Tamanna Khan

On Labour Day, thanks to OC Transpo, I took an oath that I will never again complain about the Toronto Transit Commission. That’s the day I realized that whatever problems I used to think the TTC had, they were eclipsed by Ottawa’s troubled transit system.

I had travelled to Blair Road station on the O-Train. It took me couple of elevator rides to get to the street level where the buses are.  Then I discovered that either I do not understand English or suffer from some sort of learning deficit that prevented me from comprehending OC Transpo bus-stop signs and maps.

For the love of God, I could not find a bus that would take me directly to a place north of the station. The bus suggested by Google Maps as well as by a neighbourhood resident seemed to stop at more than one pickup point at Blair.

The alphabetically organized bus stops were on two sides of the street separated by a steel railing. When I finally found the right bus with the help of a random bus driver, I discovered that I was standing on the wrong side of the railing. Murphy’s law kicked in, and I saw the sought-after bus appear on the other side.

By the time I located the walking bridge on the second floor and made it to the other side, the bus had left. The wait for the next bus was another 15 minutes. A planned 90-minute journey turned into a misadventure of more than two hours for me.

That has been my experience of using public transportation in Ottawa since I moved to Canada’s capital in early September — infrequent buses, derailment of the only light-rail line in operation, lack of proper signage at stations to help newcomers understand how the system works and the lack of physical maps.

Yes, there are people who still use printed maps.

Ottawa residents resigned to transit woes

Surprisingly, Ottawa residents I’ve met so far do not appear to be bothered by the situation. People in my hometown of  Dhaka — the capital of Bangladesh — have accepted the daily choking traffic of their city. Ottawa residents, it seems, have similarly resigned themselves to having a slow and unpredictable public transportation system.

One 69-year-old Nepean resident, who has three cars in his family of five, heard my complaint about OC Transpo and retorted: “We are used to two-hour commutes in the bus; it is normal!”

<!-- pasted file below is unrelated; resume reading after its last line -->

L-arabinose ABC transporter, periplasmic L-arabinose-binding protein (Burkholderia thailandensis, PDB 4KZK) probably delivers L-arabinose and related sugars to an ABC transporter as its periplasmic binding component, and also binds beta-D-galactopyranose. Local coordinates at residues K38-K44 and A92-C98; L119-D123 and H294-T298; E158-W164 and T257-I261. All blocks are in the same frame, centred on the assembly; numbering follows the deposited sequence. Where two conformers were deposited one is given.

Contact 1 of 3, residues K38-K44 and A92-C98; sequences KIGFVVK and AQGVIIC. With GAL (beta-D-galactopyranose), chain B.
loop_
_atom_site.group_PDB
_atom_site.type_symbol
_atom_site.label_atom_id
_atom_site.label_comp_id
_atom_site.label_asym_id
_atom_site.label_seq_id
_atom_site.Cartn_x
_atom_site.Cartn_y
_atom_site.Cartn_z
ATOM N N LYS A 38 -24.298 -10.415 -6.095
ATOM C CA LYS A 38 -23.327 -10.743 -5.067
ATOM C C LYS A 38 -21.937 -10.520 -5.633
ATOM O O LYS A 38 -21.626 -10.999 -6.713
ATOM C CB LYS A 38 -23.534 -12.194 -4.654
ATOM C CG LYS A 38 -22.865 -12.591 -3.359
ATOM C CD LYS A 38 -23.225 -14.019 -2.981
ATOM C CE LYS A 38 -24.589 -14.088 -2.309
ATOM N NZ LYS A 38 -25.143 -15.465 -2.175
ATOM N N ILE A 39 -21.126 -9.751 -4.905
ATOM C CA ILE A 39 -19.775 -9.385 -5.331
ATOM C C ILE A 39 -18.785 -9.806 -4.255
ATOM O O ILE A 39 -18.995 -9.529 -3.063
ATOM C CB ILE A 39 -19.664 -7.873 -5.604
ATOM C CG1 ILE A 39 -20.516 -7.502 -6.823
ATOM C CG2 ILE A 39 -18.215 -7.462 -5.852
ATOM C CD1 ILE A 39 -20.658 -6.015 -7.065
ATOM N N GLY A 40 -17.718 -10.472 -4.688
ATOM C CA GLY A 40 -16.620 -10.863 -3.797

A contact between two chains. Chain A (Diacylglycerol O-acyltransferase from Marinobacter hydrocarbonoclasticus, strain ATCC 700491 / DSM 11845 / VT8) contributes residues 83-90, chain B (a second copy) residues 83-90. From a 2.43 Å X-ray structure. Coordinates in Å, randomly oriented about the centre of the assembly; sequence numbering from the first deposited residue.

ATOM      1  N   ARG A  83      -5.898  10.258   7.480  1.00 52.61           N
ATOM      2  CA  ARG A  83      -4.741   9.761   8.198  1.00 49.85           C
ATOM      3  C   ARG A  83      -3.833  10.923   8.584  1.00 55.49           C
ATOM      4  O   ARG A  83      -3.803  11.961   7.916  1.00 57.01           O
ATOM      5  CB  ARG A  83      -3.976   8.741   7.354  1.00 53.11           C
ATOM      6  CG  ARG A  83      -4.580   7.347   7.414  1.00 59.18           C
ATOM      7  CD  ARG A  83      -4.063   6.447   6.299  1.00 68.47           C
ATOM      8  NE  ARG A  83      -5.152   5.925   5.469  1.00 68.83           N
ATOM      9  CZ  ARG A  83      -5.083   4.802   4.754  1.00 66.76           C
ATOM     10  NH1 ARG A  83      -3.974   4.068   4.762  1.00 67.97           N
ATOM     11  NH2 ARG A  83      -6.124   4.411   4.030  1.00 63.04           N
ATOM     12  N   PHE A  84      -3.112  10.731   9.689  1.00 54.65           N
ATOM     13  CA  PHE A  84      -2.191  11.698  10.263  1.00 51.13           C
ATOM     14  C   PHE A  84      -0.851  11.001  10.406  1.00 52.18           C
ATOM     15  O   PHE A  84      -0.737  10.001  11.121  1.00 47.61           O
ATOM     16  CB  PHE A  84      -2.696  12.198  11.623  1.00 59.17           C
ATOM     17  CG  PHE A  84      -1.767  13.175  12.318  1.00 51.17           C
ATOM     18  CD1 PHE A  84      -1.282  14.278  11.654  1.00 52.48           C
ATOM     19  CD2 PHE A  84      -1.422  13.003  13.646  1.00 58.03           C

I realize living in a well-connected east-end neighbourhood in Toronto for the last six years has spoiled me and sky-rocketed my expectations of public transit. I do not know how to wait for 45 minutes for a bus (e.g. the No. 7 Carleton) that’s supposed to run every 15 minutes. I find walking a two-kilometre distance tiring. I get upset when I cannot board a bus from inside an O-Train station (such as Parliament); rather I have to come out on the street and look for the bus stop signs.

Unlike me, most of my classmates who are from Ottawa either use a bicycle or drive a car. According to the Ottawa Community Foundation’s data resource Ottawa Insights, the city has the highest rate for active transportation — which includes walking, cycling, skating and skateboarding — among all large Canadian metropolitan areas. But the percentage of Ottawa’s population that uses public transit is lower than Toronto, Vancouver and Montreal.

The website also mentions a 2011 study that shows only 14 per cent of Ottawa residents use public transportation on a regular basis. Ridership has been in decline for quite some time and the pandemic brought it down so much that the transport authority proposed cuts to its services last year.

The Ottawa Insights study also showed that just 16 per cent of local residents do not own a vehicle. Most of those who do not own a car have a household income below $30,000. About five per cent of people in Ottawa fall under that income category, according to the 2016 census. That leads me to assume that people who have no choice but to use public transit probably do not have much influence in urban decision-making, as their share of the total population is negligible.